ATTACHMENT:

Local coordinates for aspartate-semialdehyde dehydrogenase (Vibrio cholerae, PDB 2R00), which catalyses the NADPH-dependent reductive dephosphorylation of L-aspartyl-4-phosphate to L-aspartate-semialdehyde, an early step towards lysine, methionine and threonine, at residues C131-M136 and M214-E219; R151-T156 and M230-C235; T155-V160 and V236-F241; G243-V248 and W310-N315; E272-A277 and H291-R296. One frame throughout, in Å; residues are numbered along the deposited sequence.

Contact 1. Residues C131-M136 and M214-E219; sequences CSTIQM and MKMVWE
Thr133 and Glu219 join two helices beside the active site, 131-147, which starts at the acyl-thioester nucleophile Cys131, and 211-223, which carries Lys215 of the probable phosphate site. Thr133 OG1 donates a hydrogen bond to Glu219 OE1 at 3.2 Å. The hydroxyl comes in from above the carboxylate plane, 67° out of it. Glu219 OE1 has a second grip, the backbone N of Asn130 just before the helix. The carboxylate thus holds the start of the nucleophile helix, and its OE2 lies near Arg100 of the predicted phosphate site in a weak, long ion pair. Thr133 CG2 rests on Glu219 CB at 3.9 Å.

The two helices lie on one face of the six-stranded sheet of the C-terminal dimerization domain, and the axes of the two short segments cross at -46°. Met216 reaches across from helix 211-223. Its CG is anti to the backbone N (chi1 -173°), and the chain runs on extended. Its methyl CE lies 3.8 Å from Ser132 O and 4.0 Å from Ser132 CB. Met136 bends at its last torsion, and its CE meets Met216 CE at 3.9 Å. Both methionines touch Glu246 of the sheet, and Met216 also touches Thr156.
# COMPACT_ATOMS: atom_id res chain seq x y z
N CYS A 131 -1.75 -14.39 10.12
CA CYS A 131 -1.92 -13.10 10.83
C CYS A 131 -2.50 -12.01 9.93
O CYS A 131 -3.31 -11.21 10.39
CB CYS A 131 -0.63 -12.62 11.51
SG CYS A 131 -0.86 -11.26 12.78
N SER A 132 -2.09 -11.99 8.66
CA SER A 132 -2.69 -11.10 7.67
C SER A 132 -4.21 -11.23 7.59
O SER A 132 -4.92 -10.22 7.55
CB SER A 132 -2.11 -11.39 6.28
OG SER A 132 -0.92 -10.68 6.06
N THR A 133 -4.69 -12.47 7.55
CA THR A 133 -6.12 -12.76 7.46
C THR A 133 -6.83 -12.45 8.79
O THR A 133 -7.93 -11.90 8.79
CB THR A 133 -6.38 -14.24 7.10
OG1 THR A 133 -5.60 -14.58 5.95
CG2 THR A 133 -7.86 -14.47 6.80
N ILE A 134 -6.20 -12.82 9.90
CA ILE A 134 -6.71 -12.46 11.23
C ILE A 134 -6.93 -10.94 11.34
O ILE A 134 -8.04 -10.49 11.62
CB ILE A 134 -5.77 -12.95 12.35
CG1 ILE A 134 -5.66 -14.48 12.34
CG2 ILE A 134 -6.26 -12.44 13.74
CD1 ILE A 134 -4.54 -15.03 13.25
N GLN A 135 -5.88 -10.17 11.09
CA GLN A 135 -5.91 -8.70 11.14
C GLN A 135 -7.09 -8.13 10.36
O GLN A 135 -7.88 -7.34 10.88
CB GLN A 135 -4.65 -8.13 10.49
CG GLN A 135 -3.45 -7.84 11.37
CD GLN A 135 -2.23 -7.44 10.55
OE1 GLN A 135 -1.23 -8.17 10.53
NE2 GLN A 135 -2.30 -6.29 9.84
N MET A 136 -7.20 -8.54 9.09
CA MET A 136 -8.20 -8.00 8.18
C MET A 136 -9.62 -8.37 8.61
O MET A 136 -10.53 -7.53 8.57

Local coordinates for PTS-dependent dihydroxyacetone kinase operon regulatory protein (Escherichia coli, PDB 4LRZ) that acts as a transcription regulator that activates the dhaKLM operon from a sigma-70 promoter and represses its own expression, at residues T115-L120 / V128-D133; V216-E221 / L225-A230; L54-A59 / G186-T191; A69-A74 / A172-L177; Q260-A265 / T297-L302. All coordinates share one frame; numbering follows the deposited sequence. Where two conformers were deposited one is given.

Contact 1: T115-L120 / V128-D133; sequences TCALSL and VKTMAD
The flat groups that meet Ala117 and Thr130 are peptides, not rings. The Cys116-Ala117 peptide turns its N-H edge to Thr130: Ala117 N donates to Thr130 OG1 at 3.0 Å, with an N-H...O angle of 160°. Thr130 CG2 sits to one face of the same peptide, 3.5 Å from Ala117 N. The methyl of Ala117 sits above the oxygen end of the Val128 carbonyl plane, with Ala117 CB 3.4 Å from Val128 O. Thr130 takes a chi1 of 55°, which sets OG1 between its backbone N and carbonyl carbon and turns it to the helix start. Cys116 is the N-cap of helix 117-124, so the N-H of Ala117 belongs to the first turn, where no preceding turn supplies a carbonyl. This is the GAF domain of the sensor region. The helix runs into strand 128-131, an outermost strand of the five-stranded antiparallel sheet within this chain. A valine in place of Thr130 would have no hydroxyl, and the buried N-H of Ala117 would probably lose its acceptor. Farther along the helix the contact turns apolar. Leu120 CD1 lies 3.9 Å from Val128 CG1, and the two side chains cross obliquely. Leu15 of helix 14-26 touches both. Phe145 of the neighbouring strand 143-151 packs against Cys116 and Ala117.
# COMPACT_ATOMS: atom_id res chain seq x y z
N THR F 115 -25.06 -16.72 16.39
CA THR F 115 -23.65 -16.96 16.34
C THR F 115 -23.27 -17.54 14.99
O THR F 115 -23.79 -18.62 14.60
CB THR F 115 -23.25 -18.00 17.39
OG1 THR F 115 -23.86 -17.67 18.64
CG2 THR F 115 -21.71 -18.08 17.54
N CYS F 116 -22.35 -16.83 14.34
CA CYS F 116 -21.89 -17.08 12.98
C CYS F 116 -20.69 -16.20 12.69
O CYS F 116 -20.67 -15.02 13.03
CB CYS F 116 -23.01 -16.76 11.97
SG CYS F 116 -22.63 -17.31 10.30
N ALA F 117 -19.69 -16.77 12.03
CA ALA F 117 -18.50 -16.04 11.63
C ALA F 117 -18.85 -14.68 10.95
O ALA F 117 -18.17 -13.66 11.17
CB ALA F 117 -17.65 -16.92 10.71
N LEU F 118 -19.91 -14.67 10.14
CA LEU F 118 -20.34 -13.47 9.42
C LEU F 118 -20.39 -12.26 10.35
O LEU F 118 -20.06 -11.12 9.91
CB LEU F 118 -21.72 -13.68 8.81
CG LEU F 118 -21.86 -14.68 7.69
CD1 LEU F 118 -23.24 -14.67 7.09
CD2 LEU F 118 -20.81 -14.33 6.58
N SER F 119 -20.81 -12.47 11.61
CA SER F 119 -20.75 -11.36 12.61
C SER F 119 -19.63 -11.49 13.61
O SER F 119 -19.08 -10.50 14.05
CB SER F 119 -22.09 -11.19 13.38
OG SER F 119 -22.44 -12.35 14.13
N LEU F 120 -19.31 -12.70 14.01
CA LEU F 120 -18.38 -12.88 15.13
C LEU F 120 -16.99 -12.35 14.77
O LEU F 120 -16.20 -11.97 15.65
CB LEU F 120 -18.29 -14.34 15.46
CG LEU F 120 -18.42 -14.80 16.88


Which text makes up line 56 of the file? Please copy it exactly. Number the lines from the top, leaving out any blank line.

CG2 THR F 115 -21.71 -18.08 17.54